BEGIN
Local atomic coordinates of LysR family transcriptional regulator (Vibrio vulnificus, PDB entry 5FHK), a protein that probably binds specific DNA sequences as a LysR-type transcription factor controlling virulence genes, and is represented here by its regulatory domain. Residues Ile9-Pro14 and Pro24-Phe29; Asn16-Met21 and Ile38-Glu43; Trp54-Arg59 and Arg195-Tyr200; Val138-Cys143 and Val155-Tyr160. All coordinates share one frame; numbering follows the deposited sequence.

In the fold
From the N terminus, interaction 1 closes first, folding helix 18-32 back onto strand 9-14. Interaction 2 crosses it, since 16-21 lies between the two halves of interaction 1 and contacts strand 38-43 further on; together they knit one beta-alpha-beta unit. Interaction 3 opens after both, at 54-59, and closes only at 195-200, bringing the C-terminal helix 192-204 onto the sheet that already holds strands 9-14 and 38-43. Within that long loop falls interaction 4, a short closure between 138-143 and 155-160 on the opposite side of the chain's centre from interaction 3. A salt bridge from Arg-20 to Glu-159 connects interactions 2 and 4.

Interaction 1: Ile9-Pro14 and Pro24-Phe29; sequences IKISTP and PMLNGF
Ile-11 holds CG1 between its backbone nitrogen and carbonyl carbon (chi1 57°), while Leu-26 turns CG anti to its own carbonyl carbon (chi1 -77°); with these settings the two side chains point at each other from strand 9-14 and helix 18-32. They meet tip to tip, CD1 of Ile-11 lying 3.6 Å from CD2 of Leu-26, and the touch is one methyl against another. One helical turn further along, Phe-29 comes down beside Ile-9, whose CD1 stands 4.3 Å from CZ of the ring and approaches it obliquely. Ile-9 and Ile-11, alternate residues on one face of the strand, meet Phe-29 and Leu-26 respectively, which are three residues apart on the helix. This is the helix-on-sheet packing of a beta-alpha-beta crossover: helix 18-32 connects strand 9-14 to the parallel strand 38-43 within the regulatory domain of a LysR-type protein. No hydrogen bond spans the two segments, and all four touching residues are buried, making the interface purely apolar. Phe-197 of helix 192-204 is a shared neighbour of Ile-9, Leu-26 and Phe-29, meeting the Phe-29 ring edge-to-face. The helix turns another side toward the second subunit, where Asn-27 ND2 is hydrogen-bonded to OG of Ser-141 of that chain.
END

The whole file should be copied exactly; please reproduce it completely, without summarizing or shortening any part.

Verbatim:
Local atomic coordinates of LysR family transcriptional regulator (Vibrio vulnificus, PDB entry 5FHK), a protein that probably binds specific DNA sequences as a LysR-type transcription factor controlling virulence genes, and is represented here by its regulatory domain. Residues Ile9-Pro14 and Pro24-Phe29; Asn16-Met21 and Ile38-Glu43; Trp54-Arg59 and Arg195-Tyr200; Val138-Cys143 and Val155-Tyr160. All coordinates share one frame; numbering follows the deposited sequence.

In the fold
From the N terminus, interaction 1 closes first, folding helix 18-32 back onto strand 9-14. Interaction 2 crosses it, since 16-21 lies between the two halves of interaction 1 and contacts strand 38-43 further on; together they knit one beta-alpha-beta unit. Interaction 3 opens after both, at 54-59, and closes only at 195-200, bringing the C-terminal helix 192-204 onto the sheet that already holds strands 9-14 and 38-43. Within that long loop falls interaction 4, a short closure between 138-143 and 155-160 on the opposite side of the chain's centre from interaction 3. A salt bridge from Arg-20 to Glu-159 connects interactions 2 and 4.

Interaction 1: Ile9-Pro14 and Pro24-Phe29; sequences IKISTP and PMLNGF
Ile-11 holds CG1 between its backbone nitrogen and carbonyl carbon (chi1 57°), while Leu-26 turns CG anti to its own carbonyl carbon (chi1 -77°); with these settings the two side chains point at each other from strand 9-14 and helix 18-32. They meet tip to tip, CD1 of Ile-11 lying 3.6 Å from CD2 of Leu-26, and the touch is one methyl against another. One helical turn further along, Phe-29 comes down beside Ile-9, whose CD1 stands 4.3 Å from CZ of the ring and approaches it obliquely. Ile-9 and Ile-11, alternate residues on one face of the strand, meet Phe-29 and Leu-26 respectively, which are three residues apart on the helix. This is the helix-on-sheet packing of a beta-alpha-beta crossover: helix 18-32 connects strand 9-14 to the parallel strand 38-43 within the regulatory domain of a LysR-type protein. No hydrogen bond spans the two segments, and all four touching residues are buried, making the interface purely apolar. Phe-197 of helix 192-204 is a shared neighbour of Ile-9, Leu-26 and Phe-29, meeting the Phe-29 ring edge-to-face. The helix turns another side toward the second subunit, where Asn-27 ND2 is hydrogen-bonded to OG of Ser-141 of that chain.